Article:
Seven Non-Governmental Organizations Demand Resumption Of Los Alamos Pit Production Public Information Meetings



Taxpayer funding is escalating to support expanded manufacture of plutonium triggers, or pits, for nuclear weapons at Los Alamos facilities. At the same time, a New Mexico Environment Department (NMED) draft air emissions permit is being prepared for public review and comment for releases from the Lab and from these manufacturing facilities.

In 2005, seven NGOs objected to the issuance of an air emissions permit for the proposed Chemistry and Metallurgy Research Replacement (CMRR) Project, which resulted in a Settlement Agreement.  The NGOs are now asking for the reinstatement of the public participation provisions in the Settlement Agreement.  These include public meetings covering construction at the weapons component production facilities and a dedicated website.  The NGOs are working to ensure those provisions are included in the air permit.

The seven NGOs have sent a letter to the NMED and the Department Of Energy (DOE) requesting the resumption of semi-annual presentations covering the production of plutonium pits. The historic 2005 agreement resulted in NMED issuing an air permit for only part of a proposed project to expand nuclear weapons production at Los Alamos National Laboratory (LANL).  At the time, DOE had plans to build a Radiologic Laboratory Utility Office Building (RLUOB) and a Super Walmart-sized Nuclear Facility within the proposed CMRR Project. Specific language was included in the Settlement Agreement that LANL would have to apply for a permit revision prior to initiating construction for the proposed Nuclear Facility.  The Nuclear Facility eventually was deferred, then canceled during the Obama Administration, and in 2012, LANL stopped the public meetings.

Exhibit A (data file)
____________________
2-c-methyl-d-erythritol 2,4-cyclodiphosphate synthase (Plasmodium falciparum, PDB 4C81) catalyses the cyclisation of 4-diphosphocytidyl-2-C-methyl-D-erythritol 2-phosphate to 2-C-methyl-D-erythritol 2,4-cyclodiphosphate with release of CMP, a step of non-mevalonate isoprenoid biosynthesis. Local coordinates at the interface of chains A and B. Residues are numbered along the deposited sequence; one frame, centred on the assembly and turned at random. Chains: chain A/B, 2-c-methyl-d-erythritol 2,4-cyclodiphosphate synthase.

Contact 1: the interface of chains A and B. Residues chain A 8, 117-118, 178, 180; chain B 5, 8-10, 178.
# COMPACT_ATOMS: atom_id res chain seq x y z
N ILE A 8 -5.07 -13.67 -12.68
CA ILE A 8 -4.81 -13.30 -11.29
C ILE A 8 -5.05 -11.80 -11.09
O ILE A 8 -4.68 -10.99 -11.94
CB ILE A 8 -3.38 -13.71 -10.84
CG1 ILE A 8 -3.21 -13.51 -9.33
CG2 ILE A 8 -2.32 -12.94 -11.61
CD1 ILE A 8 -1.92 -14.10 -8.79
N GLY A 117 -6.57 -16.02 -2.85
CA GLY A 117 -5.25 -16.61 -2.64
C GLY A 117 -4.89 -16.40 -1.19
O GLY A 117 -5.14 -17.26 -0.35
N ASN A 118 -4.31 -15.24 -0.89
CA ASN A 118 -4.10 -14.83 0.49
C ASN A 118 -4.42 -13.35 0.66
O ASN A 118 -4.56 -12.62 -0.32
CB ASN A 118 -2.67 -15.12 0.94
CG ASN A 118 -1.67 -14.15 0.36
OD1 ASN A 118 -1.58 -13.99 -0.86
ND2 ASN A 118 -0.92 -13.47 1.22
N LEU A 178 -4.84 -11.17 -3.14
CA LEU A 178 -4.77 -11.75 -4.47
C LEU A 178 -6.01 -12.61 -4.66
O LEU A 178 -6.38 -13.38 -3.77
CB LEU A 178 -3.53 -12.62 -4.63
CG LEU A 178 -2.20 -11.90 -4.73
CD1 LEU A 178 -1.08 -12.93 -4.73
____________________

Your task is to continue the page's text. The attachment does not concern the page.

But the NGOs argue that the underlying purpose of the CMRR Project has always been, and continues to be, a replacement for the old 1960-era Chemistry and Metallurgy Research (CMR) Building and therefore the public participation requirements must resume.  They cite Congressional budget documents.  For instance, DOE has requested $169 million for fiscal year 2021 to continue work on facilities that will replace the CMR.  This would be a $983,000 increase over the enacted fiscal year 2020 budget.  DOE plans an additional half billion dollars ($500,000,000) through 2025 for the project, which includes construction work at the RLUOB and at LANL’s existing plutonium pit production facility, PF-4. The CMR Building has outstanding safety and dangerous seismic issues.

The NGOs request that the semi-annual public meetings resume by early fall 2020, and the CMRR Project website be updated and maintained until the RLUOB reconfiguration and PF-4 upgrades are completed. All documents and presentations from the previous 13 public meetings must be reposted.

The NGOs are also asking that the unilateral decision by the DOE/National Nuclear Security Administration (NNSA) to increase the amount of plutonium equivalent allowed in the RLUOB from 8.4 grams to 400 grams be reviewed by NMED.

The NGOs include Concerned Citizens for Nuclear Safety (CCNS), Nuclear Watch New Mexico, Tewa Women United, the New Mexico Environmental Law Center, Peace Action, the Loretto Community, and the Embudo Valley Environmental Monitoring Group.